U.S. President Lyndon Johnson said at an informal news conference on Tuesday (2 June) that?
U.S. President Lyndon Johnson said at an informal news conference on Tuesday (2 June) that the aim of the Honolulu talks on Southeast Asia was to promote the "efficiency and effectiveness" of the United States efforts to settle the Southeast Asian crisis. The President described the fighting in Laos and South Viet Nam as struggle for freedom on all fronts, and he said the U.S. will "keep its word" to help the people of South Viet Nam maintain their freedom.
Meanwhile, the top level United States policy conference on Southeast Asia entered its second and final day in Honolulu. At the first day's session, on Monday (1 June), U.S. Secretary of State Dean Rusk, Defense Secretary Robert McNamara, U.S. Ambassador to Viet Nam Henry Cabot Lodge and a number of other top level officials concerned with Southeast Asian affairs met at the military base overlooking pearl Harbour. The continued their discussions later at dinner parties, and met again on Tuesday. Officials said only that the activities of the Pathet Lao in Laos and the Viet Cong in South Vietnam were discussed. It seemed certain, however, that recommendations would be made for a firmer western policy in Southeast Asia.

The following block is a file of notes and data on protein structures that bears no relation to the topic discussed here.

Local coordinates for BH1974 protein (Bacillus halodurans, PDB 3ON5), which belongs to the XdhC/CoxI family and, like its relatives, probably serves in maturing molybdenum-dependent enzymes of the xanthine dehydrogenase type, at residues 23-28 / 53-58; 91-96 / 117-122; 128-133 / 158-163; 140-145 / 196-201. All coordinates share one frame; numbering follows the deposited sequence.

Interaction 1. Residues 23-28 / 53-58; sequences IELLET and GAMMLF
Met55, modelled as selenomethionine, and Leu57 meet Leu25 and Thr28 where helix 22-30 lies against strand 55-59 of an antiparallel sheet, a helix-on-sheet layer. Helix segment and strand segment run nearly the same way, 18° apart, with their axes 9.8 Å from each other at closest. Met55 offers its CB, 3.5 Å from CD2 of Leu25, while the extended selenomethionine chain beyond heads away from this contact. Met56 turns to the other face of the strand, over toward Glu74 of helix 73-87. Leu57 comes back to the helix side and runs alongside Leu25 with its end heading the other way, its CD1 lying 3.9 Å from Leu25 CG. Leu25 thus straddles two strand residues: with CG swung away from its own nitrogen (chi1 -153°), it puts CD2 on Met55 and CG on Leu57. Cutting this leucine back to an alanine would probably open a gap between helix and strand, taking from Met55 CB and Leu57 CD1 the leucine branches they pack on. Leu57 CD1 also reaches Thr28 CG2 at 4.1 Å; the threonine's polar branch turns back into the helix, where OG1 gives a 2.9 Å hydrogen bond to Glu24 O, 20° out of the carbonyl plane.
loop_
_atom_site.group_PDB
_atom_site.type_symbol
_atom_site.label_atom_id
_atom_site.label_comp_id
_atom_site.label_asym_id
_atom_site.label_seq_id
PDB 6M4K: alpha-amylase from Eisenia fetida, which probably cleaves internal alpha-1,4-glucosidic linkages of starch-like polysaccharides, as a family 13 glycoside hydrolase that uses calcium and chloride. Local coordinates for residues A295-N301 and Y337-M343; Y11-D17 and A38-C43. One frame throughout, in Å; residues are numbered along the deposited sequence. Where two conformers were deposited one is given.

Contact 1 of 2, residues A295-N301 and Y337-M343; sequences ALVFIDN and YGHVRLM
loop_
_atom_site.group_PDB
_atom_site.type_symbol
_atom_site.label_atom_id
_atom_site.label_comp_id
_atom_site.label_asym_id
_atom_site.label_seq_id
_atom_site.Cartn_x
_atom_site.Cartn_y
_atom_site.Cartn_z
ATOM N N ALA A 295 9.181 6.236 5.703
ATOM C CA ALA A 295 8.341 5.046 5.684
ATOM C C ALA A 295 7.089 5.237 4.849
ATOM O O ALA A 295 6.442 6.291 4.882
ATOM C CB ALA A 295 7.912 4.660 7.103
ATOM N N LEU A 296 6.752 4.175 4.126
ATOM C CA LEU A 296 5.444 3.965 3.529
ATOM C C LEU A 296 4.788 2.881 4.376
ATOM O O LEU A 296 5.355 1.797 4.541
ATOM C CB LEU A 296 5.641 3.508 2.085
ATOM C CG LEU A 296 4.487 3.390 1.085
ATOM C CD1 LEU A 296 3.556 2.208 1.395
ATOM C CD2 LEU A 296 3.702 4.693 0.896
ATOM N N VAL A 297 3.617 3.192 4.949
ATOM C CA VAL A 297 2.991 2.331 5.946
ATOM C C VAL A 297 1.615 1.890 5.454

While the talks were in progress, the People's Republic of China charged in a Peking Radio broadcast that "American overlords" at the Honolulu conference were planning aggressive military adventures in the area.